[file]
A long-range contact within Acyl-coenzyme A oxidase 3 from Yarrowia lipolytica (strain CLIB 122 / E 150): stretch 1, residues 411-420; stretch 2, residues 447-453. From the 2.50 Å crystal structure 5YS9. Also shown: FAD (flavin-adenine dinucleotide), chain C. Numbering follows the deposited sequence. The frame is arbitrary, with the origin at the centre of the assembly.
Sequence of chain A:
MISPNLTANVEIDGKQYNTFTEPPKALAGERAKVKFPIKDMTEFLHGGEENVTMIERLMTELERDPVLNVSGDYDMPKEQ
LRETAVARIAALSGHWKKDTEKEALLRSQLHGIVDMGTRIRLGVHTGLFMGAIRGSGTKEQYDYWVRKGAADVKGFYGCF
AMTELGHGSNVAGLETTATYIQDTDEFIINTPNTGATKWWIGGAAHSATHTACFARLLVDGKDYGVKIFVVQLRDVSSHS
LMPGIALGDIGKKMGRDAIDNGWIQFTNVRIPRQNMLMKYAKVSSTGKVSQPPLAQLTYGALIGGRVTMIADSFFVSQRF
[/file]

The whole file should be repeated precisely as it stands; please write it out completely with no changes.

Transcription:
A long-range contact within Acyl-coenzyme A oxidase 3 from Yarrowia lipolytica (strain CLIB 122 / E 150): stretch 1, residues 411-420; stretch 2, residues 447-453. From the 2.50 Å crystal structure 5YS9. Also shown: FAD (flavin-adenine dinucleotide), chain C. Numbering follows the deposited sequence. The frame is arbitrary, with the origin at the centre of the assembly.
Sequence of chain A:
MISPNLTANVEIDGKQYNTFTEPPKALAGERAKVKFPIKDMTEFLHGGEENVTMIERLMTELERDPVLNVSGDYDMPKEQ
LRETAVARIAALSGHWKKDTEKEALLRSQLHGIVDMGTRIRLGVHTGLFMGAIRGSGTKEQYDYWVRKGAADVKGFYGCF
AMTELGHGSNVAGLETTATYIQDTDEFIINTPNTGATKWWIGGAAHSATHTACFARLLVDGKDYGVKIFVVQLRDVSSHS
LMPGIALGDIGKKMGRDAIDNGWIQFTNVRIPRQNMLMKYAKVSSTGKVSQPPLAQLTYGALIGGRVTMIADSFFVSQRF